“So, what’s so important, Prince Karl?” asked Sarah Wendell. She was wearing the down-time version of a women’s business suit, a divided calf-length skirt and a matching jacket, with a high-collared blouse, all done in various shades of blue.

“I find myself in an unusual position,” Karl admitted. “For complicated reasons, I find it would be much better if I temporarily had a great deal less cash on hand.”

“I have to ask.” Judy the Younger grinned. “What complicated reasons?”

“My uncle wants me to send him five hundred thousand guilder in silver.”

Judy tut-tutted. “You people don’t know anything about money.”

“Be nice, Judy, or I’ll send you to your room,” Judy the Elder told her daughter.

“I note, however,” Karl said, “that you didn’t disagree with her.”

“Well . . .”

“It’s perfectly all right. I have come to believe that, to a great extent, our knowledge of money is on a par with our knowledge of medicine.” Karl sighed. “The truth is that three years ago my family knew more, or at least as much, about money and finance as anyone in Europe. And Kipper and Wipper were, I believe, less the result of avarice than of ignorance.”

Judy the Elder was giving Karl what he could only describe as a doubtful look.

“It’s true, ma’am,” Karl said. “I’m not saying that avarice played no role, but my family minted money using less silver and after only a short while, no one trusted it. You people mint money out of no silver and everyone trusts it.”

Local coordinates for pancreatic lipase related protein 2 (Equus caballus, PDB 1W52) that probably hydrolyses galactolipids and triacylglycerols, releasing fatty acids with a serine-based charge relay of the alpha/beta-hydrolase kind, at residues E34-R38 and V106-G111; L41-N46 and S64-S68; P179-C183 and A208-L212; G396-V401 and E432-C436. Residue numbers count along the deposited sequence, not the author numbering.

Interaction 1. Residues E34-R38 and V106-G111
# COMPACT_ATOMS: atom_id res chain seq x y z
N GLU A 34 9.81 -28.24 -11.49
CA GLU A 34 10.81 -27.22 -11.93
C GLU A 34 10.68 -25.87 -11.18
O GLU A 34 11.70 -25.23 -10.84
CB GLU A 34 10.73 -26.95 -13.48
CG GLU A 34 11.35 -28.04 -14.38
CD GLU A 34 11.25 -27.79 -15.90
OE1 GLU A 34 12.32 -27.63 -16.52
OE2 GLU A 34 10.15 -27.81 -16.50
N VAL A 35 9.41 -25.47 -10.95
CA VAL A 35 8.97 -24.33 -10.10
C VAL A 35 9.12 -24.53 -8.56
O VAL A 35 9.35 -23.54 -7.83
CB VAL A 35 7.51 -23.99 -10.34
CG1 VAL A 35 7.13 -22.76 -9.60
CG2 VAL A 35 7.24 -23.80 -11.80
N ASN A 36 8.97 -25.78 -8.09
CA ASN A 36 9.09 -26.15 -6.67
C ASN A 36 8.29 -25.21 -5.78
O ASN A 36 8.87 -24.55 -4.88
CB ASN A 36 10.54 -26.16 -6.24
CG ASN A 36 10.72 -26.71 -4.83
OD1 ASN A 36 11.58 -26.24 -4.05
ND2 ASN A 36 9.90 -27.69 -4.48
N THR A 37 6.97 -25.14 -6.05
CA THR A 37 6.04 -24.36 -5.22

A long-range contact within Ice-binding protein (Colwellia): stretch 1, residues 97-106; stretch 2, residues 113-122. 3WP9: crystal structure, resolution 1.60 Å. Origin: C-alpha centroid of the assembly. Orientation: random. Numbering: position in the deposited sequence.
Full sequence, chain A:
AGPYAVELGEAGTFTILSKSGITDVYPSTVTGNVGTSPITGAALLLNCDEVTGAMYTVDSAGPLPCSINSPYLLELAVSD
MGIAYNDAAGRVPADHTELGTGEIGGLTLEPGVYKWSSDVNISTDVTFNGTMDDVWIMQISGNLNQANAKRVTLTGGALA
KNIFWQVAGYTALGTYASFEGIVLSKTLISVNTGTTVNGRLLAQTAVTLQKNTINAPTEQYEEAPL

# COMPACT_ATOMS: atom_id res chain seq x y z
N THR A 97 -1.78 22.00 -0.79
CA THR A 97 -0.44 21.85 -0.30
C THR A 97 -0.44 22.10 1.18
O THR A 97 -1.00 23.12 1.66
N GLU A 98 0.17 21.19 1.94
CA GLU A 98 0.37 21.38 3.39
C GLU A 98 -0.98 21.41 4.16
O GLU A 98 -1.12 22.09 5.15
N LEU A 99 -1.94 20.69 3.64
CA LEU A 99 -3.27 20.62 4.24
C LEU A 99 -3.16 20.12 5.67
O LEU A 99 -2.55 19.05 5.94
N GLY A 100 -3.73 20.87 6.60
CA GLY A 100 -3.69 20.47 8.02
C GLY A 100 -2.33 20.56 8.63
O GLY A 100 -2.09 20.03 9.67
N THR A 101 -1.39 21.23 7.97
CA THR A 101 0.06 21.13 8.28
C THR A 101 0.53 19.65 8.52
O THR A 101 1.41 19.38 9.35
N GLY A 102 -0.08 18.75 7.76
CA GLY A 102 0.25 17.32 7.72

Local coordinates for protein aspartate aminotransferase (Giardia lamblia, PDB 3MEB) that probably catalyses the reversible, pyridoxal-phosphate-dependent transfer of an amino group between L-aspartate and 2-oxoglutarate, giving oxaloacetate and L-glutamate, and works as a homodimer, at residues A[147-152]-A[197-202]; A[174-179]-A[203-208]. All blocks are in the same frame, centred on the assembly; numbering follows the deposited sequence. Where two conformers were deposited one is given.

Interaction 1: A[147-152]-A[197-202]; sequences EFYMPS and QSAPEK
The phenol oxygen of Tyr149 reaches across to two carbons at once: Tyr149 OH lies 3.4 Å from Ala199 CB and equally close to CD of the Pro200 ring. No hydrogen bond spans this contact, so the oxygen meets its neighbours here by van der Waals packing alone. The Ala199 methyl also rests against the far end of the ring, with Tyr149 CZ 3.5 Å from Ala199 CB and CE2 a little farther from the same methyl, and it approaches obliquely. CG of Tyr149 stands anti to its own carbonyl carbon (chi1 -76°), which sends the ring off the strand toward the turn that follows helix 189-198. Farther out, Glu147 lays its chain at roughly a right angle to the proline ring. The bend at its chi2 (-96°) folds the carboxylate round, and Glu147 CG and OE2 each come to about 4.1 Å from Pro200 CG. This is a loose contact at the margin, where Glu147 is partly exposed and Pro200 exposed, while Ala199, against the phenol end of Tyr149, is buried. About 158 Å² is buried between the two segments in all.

Sarah cleared her throat. “Ah . . . why does your family want you to send them eighteen to twenty million dollars in silver? I mean, well, extravagant lifestyle or not, that’s a lot of money.”

“It’s not lifestyle,” Karl said. “It’s politics. Most of my family’s lands are in Bohemia, Moravia and Silesia. When Albrecht von Wallenstein declared himself the king of Bohemia, he effectively conquered my family’s lands. We hold those lands in fief from the king of Bohemia.


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12 Responses to 1636 The Viennese Waltz – Snippet 02

  1. zak ryerson says:

    Note I am assuming that the first bus was in operation in 1964.

    Round trip bus from where I am typing this to where I used to live: $0.40
    Recent Fare increase Round Trip Cost. $3.20.
    Old fare was in silver coin.
    New fare is on stored value, tap on target card.

  2. Greg Noel says:

    The link to the previous snippet should be to The Savior – Snippet 15.

  3. daveo says:

    Wouldn’t field corn be a more valuable crop, for animal feed than sweet corn? And how much effort would it take to manufacture zippers down time. I guess the brass parts could be stamped out fairly easily, if someone wanted to. But it seems like a lot of work when buttons are perfectly practical. I suppose as a fashion trend, it would be worth it for somebody to try.

    • Vikingted says:

      I only read about 19 before my subscription ran out, so maybe someone has written a story about the zipper revolution of the wealthy classes. The Zipper, the new mark of the upper class.

    • Stanley Leghorn says:

      Animal feed they have right now, uptime derived sweet corn will be a FAR more valuable cash crop. As would most uptime livestock or plants. So many people argueing against GMO foods have NO idea how modified the food they have been eating since childhood is. Pocahantas would not recognize todays corn or potatoes. In the Gazettes, people are being killed over Angora bunnies and uptime sheep…

      • Joel says:

        This is an interesting argument, but unless I misunderstand how those modifications were made in the past, it was all through selective breeding…essentially, working with the existing genetic makeup to express different features that were within the DNA already. What they’re doing now is to actually change the DNA.